Windows 2000, Windows XP and Windows Server 2003 use Kerberos to protect the logon credentials users provide. It serves no other purpose than to protect authentication
For most situations, the default configuration of Kerberos is suitable. However, if you want to improve your security setup there are at least five configuration settings you can adjust in Group Policy. If you plan on changing these settings, test them on a non-production lab network first before implementing them on your production network.
The controls are located in the Computer Configuration section of group policy under Windows Settings, Security Settings, Account Policies, Kerberos Policies. The five configurable variables are:
Enforce user logon restrictions – this setting determines whether the KDC validates every session ticket (TGT) request against the users' authorization. This setting is enabled by default and since it improves security, don't alter it.
Maximum lifetime for service ticket – this setting controls the lifetime of service tickets (ST). The default setting is 600 minutes. Reducing this setting will reduce the likelihood that the ST will be used for impersonation to access resources. But it will require more frequent requests for STs on behalf of users. A value above 240 minutes will prevent too much additional burden on most DCs.
Maximum lifetime for user ticket - This setting controls the lifetime of session tickets (TGT). The default setting is 10 hours. Reducing this setting will reduce the likelihood that the TGT will be used for impersonation to access resources. But it will require more frequent requests for TGTs on behalf of users. A value of four hours will prevent too much additional burden on most DCs.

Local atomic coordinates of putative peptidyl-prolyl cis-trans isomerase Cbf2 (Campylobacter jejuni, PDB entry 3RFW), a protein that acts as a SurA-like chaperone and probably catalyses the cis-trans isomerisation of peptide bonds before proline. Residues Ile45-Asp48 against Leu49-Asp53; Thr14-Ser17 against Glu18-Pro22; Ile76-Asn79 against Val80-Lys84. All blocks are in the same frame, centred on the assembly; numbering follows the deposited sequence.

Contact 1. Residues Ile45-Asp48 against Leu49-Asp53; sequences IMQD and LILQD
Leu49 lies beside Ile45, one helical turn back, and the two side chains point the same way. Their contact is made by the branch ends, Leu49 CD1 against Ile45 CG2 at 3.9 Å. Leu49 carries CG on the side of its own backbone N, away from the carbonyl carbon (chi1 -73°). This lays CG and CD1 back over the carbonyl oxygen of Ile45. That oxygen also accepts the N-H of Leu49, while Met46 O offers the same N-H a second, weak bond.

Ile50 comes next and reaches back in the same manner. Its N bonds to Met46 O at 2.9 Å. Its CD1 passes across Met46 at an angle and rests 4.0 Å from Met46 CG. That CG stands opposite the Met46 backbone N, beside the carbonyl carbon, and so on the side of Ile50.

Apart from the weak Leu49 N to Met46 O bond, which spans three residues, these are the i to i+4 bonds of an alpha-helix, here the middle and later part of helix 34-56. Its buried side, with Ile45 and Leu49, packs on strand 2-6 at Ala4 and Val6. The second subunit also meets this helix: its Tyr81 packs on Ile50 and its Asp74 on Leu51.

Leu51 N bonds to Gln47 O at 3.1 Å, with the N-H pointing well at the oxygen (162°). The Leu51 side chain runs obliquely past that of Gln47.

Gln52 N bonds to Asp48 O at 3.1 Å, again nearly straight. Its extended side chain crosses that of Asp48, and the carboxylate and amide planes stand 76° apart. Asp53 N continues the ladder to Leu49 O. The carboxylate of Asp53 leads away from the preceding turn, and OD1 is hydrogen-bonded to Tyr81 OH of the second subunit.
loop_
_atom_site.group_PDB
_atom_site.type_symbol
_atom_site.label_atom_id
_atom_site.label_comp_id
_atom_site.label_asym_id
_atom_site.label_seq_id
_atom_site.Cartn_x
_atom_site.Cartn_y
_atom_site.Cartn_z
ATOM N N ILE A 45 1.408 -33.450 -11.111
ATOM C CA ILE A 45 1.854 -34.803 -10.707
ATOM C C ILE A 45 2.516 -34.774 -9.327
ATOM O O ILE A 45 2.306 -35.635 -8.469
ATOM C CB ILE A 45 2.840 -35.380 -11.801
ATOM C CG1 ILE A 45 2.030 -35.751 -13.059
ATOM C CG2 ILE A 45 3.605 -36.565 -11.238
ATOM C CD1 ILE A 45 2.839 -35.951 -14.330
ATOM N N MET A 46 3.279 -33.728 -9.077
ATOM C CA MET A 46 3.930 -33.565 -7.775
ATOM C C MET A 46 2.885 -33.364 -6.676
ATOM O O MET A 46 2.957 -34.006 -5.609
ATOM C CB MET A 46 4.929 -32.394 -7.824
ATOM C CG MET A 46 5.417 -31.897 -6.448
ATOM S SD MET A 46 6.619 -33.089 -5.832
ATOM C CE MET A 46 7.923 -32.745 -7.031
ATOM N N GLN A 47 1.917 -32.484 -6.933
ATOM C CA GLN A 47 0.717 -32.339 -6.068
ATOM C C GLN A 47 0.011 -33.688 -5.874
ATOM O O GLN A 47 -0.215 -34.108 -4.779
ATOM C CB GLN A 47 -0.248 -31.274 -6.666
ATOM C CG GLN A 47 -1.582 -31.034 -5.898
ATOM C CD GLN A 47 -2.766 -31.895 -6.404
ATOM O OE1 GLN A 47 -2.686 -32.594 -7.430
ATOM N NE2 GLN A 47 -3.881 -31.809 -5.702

Maximum lifetime for user ticket renewal – This setting controls how long after a TGT expires a user can request a renewal without a completely new session key. The default setting is seven days. Shorten this value to require more frequent replacements of the session keys. A value above two days will prevent too much additional burned on most DCs.
Maximum tolerance for computer clock synchronization – this setting controls how much difference between the DCs clock and the client's clock can exist before Kerberos activities are prevented. The default value of five minutes is usually ideal. I don't recommend altering this value. Lengthening this value opens additional vulnerabilities of compromising ticket requests.
James Michael Stewart is a partner and researcher for ITinfopros, a technology-focused writing and training organization.
This was first published in October 2003